“Democracy is no longer writing the rules for capitalism; instead it is the other way around. With his deep insight and wide learning, Kuttner is among our best guides for understanding how we reached this point and what’s at stake if we stay on our current path.”

Heather McGhee, president of Demos

 

“[A] vigorous critique.… Capitalism as we know it today is anti-democratic—and not likely to relinquish power without a fight. A useful resource for setting agendas.”

Kirkus Reviews

 

“Robert Kuttner combines economic acumen, a gift for narrative, and genuine passion in his persuasive new book. In his telling, the issue isn’t whether national economies should be open to foreign trade or finance. It’s whether the rules of the global economy are set up to benefit? ordinary citizens or merely economic elites.”

Jacob S. Hacker, Yale University and coauthor of Winner-Take-All Politics

 

“Illuminating.… [A]ccessible to lay readers.… [T]hought-provoking.”

Publishers Weekly

Description:

“Democracy is no longer writing the rules for capitalism; instead it is the other way around. With his deep insight and wide learning, Kuttner is among our best guides for understanding how we reached this point and what’s at stake if we stay on our current path.”Heather McGhee, president of Demos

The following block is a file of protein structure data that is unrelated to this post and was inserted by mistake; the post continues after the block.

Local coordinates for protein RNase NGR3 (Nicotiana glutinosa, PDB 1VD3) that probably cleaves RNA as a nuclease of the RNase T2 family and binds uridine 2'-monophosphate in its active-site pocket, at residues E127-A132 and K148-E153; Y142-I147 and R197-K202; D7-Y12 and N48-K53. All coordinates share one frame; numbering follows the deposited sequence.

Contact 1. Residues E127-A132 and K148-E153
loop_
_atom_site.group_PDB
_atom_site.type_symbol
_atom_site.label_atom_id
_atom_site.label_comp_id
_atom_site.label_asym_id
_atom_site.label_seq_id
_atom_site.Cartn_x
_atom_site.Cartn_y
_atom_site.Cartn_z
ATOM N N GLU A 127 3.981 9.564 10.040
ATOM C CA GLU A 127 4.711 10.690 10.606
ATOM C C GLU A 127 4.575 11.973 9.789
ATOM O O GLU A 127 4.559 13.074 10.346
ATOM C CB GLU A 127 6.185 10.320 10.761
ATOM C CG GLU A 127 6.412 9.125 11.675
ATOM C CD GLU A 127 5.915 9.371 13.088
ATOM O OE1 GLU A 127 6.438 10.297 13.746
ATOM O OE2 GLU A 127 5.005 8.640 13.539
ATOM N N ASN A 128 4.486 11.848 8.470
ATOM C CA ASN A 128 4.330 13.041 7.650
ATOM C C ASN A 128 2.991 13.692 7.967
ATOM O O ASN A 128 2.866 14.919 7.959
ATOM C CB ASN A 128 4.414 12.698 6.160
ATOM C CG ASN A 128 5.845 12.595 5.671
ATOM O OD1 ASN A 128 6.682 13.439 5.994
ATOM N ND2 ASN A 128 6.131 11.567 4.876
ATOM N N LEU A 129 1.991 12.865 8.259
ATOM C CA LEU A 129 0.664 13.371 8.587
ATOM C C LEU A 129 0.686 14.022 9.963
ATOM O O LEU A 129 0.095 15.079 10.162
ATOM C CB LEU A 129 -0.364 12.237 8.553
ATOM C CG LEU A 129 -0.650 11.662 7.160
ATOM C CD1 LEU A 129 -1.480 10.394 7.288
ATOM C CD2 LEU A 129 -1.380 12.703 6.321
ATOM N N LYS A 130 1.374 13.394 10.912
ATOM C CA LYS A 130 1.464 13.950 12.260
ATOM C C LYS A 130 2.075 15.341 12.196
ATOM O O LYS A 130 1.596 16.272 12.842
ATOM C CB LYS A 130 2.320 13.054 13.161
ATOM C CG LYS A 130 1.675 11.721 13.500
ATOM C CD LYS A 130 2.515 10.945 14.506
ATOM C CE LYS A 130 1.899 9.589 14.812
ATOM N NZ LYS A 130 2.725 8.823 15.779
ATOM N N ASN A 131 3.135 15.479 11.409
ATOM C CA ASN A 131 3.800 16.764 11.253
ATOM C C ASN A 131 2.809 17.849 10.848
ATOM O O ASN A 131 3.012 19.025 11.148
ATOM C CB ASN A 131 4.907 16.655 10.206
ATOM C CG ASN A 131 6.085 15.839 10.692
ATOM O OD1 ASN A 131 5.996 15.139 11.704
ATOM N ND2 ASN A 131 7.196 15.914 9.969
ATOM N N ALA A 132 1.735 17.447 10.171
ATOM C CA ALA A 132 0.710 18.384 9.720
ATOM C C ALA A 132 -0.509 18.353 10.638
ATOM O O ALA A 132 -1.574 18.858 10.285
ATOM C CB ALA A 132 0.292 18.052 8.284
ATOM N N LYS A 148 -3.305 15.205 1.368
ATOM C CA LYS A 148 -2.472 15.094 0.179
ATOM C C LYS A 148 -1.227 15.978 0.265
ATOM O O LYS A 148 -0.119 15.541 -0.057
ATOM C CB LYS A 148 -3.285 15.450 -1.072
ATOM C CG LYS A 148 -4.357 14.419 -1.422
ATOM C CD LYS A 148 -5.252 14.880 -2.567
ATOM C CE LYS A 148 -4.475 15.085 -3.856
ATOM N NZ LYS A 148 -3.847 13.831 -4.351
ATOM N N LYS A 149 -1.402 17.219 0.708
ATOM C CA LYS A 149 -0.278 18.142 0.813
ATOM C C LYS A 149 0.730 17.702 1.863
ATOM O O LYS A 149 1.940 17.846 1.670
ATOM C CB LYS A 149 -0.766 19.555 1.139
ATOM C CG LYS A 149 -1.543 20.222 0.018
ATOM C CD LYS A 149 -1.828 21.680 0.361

With a new Afterword

In the past few decades, the wages of most workers have stagnated, even as productivity increased. Social supports have been cut, while corporations have achieved record profits. What is going on? According to Robert Kuttner, global capitalism is to blame. By limiting workers’ rights, liberating bankers, and allowing corporations to evade taxation, raw capitalism strikes at the very foundation of a healthy democracy. Capitalism should serve democracy and not the other way around. One result of this misunderstanding is the large number of disillusioned voters who supported the faux populism of Donald Trump. Charting a plan for bold action based on political precedent, Can Democracy Survive Global Capitalism? is essential reading for anyone eager to reverse the decline of democracy in the West.


Contents:

Preface

Chapter 1. A Song of Angry Men

Chapter 2. A Vulnerable Miracle

Chapter 3. The Rise and Fall of Democratic Globalism

Chapter 4. The Liberation of Finance

Chapter 5. The Global Assault on Labor

Chapter 6. Europe’s Broken Social Contract

Chapter 7. The Disgrace of the Center Left

Chapter 8. Trading Away a Decent Economy

Chapter 9. Taxes and the Corporate State

 Chapter 10. Governing Global Capitalism

Chapter 11. Liberalism, Populism, Fascism

Chapter 12. The Road From Here

Acknowledgments

Notes

Index


About the Author:

Robert Kuttner, cofounder and coeditor of The American Prospect, is a former columnist for Business Week, the Washington Post, and the Boston Globe. He holds the Ida and Meyer Kirstein Chair at Brandeis University, and lives in Boston.


Target Audience:

This book is a essential reading for anyone eager to reverse the decline of democracy in the West. For people interested in economics and political science.